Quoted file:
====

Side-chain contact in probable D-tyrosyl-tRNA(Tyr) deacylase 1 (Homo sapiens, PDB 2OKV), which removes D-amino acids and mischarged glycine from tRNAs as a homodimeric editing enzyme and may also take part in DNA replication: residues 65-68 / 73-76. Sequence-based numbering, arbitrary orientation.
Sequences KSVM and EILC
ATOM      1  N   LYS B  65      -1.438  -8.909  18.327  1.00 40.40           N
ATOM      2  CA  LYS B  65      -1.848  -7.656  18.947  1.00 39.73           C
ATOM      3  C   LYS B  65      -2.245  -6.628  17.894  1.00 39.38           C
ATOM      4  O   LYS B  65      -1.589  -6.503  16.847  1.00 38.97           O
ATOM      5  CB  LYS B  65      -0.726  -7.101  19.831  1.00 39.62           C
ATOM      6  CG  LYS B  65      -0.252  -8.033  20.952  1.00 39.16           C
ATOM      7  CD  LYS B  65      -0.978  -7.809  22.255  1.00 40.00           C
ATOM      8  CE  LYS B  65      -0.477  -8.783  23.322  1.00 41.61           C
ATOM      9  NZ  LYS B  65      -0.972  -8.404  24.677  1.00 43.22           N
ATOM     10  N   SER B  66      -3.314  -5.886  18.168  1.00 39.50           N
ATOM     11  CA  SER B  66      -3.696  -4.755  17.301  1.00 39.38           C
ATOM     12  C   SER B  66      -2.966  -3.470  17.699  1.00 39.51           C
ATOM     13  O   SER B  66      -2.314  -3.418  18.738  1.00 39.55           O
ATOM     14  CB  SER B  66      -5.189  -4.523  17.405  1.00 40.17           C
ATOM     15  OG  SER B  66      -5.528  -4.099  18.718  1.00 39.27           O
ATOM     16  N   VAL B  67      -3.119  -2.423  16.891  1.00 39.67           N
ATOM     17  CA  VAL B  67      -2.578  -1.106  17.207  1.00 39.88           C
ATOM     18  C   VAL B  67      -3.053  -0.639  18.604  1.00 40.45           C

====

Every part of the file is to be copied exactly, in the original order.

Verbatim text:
Side-chain contact in probable D-tyrosyl-tRNA(Tyr) deacylase 1 (Homo sapiens, PDB 2OKV), which removes D-amino acids and mischarged glycine from tRNAs as a homodimeric editing enzyme and may also take part in DNA replication: residues 65-68 / 73-76. Sequence-based numbering, arbitrary orientation.
Sequences KSVM and EILC
ATOM      1  N   LYS B  65      -1.438  -8.909  18.327  1.00 40.40           N
ATOM      2  CA  LYS B  65      -1.848  -7.656  18.947  1.00 39.73           C
ATOM      3  C   LYS B  65      -2.245  -6.628  17.894  1.00 39.38           C
ATOM      4  O   LYS B  65      -1.589  -6.503  16.847  1.00 38.97           O
ATOM      5  CB  LYS B  65      -0.726  -7.101  19.831  1.00 39.62           C
ATOM      6  CG  LYS B  65      -0.252  -8.033  20.952  1.00 39.16           C
ATOM      7  CD  LYS B  65      -0.978  -7.809  22.255  1.00 40.00           C
ATOM      8  CE  LYS B  65      -0.477  -8.783  23.322  1.00 41.61           C
ATOM      9  NZ  LYS B  65      -0.972  -8.404  24.677  1.00 43.22           N
ATOM     10  N   SER B  66      -3.314  -5.886  18.168  1.00 39.50           N
ATOM     11  CA  SER B  66      -3.696  -4.755  17.301  1.00 39.38           C
ATOM     12  C   SER B  66      -2.966  -3.470  17.699  1.00 39.51           C
ATOM     13  O   SER B  66      -2.314  -3.418  18.738  1.00 39.55           O
ATOM     14  CB  SER B  66      -5.189  -4.523  17.405  1.00 40.17           C
ATOM     15  OG  SER B  66      -5.528  -4.099  18.718  1.00 39.27           O
ATOM     16  N   VAL B  67      -3.119  -2.423  16.891  1.00 39.67           N
ATOM     17  CA  VAL B  67      -2.578  -1.106  17.207  1.00 39.88           C
ATOM     18  C   VAL B  67      -3.053  -0.639  18.604  1.00 40.45           C